Algeria: Egyptian Scenario will Fail
There are some similarities between Egypt and Algeria. Both countries have armies that have been in power since they gained it, and both armies appointed presidents of their own.
By Abdennour Toumi
Algerians are still marching, demanding the fall of what remains of the regime, while the country’s strongman, General Gaïd Salah, is pushing the peaceful marchers to go cast their ballots on July, 4th under an overcast political sky; an election that is categorically rejected by the Hirak, which would oblige the General to ask the Constitutional Counsel to postpone the election.
It has been rough weeks for the Algerians to follow the ongoing arm wrestling match between the General and the marchers. The Chief of Staff and Defense Vice-Minister continues to reassure Algerians with his weekly briefings and seems decided to keep the constitutional order going for the sake of the good function of the Republic’s institutions, while watching the natural progression of the new-born second Republic.
Though one could argue because of the second Republic conceptualization Algerians voted for the 1989 Constitution that gave birth to the second Republic, which lasted two years.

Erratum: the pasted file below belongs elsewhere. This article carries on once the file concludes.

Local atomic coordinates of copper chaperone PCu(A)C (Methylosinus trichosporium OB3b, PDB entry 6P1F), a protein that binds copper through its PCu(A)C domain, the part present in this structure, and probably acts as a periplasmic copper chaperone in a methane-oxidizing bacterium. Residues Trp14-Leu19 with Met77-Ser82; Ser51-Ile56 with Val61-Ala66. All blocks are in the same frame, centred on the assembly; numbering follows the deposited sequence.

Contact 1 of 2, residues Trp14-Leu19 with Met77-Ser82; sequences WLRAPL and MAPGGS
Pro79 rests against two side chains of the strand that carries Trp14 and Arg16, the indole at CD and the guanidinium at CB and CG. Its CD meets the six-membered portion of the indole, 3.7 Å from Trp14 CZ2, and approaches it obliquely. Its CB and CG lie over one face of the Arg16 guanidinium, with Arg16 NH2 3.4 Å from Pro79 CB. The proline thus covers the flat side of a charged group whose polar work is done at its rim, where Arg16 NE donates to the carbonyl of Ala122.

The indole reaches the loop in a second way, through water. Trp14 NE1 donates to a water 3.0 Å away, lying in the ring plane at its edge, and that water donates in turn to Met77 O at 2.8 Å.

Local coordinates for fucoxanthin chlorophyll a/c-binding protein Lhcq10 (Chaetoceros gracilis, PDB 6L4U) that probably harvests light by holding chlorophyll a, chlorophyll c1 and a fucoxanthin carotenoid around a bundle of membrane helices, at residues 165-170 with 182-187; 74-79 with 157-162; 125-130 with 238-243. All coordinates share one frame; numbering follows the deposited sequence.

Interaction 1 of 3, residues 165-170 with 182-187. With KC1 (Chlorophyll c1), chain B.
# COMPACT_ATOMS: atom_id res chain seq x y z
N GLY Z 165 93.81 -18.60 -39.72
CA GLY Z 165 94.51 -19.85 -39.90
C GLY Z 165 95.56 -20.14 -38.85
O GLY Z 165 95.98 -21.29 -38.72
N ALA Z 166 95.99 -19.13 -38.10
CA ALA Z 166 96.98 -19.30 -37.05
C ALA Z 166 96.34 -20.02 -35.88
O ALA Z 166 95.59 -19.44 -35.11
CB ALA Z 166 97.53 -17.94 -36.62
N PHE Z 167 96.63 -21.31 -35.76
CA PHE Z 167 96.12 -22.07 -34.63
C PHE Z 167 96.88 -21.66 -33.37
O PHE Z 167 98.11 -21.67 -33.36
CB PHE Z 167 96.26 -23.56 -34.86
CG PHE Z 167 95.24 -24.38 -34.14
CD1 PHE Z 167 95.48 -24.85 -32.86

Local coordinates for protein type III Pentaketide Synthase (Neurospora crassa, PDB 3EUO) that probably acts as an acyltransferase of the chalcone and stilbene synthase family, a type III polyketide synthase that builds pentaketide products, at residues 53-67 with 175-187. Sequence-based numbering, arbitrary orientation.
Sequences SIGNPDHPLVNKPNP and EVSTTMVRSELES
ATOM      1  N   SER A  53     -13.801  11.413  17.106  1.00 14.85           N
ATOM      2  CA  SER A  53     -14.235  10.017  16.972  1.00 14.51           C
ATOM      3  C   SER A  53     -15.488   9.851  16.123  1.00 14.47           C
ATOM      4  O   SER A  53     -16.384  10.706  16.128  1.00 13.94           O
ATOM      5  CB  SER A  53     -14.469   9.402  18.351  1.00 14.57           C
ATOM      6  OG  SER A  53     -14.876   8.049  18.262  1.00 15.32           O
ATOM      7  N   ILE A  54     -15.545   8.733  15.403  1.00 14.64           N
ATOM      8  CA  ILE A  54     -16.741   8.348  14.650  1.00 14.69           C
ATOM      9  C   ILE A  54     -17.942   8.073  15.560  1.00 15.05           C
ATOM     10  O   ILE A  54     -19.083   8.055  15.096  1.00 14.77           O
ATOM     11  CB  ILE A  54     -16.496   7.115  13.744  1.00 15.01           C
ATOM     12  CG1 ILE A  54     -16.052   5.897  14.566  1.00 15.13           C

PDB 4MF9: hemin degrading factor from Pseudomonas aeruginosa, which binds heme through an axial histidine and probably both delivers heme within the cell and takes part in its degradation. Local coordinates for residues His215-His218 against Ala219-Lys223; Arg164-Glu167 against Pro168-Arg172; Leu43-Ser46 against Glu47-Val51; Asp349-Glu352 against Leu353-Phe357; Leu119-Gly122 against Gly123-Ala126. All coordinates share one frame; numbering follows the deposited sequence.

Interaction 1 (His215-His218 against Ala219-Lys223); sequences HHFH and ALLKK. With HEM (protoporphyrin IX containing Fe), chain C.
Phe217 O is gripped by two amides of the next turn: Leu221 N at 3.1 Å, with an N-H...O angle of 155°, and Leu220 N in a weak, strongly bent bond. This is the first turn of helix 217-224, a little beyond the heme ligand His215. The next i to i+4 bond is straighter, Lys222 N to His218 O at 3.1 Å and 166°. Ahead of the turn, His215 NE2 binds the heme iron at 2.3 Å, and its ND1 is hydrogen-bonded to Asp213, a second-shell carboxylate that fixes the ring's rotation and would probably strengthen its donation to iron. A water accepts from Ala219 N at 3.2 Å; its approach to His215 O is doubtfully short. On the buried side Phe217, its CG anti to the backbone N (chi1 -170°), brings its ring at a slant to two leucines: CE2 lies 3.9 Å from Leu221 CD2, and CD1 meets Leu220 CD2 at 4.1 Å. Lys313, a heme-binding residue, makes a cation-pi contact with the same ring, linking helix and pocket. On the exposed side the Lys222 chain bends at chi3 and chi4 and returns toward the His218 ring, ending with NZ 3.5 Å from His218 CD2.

Everyone, however, knows that the Military are the Republic itself. One of the regime’s heads has fallen, but the regime itself remains intact — this is what the marchers are claiming week-in and week- out even during the Holy Month of Ramadhan under relentless heat waves. They want them all to leave (Y’roho Ga’a), in particular, Mr. Ben Salah, acting-President and Premier Bedoui, who are seen like al-Adli and al-Bablaoui. Fair enough because Algerians are already divided on whether the Military should give them the al-Mouradia Palace keys and leave.
Algerians who are afraid of the Marshal Tantawi scenario ironically are the ones, who worry about the ruling of the Military, yet proudly okayed the Generals’ 1992 coup; and they still believe that they are the ones who ousted ex-President Bouteflika and his clique.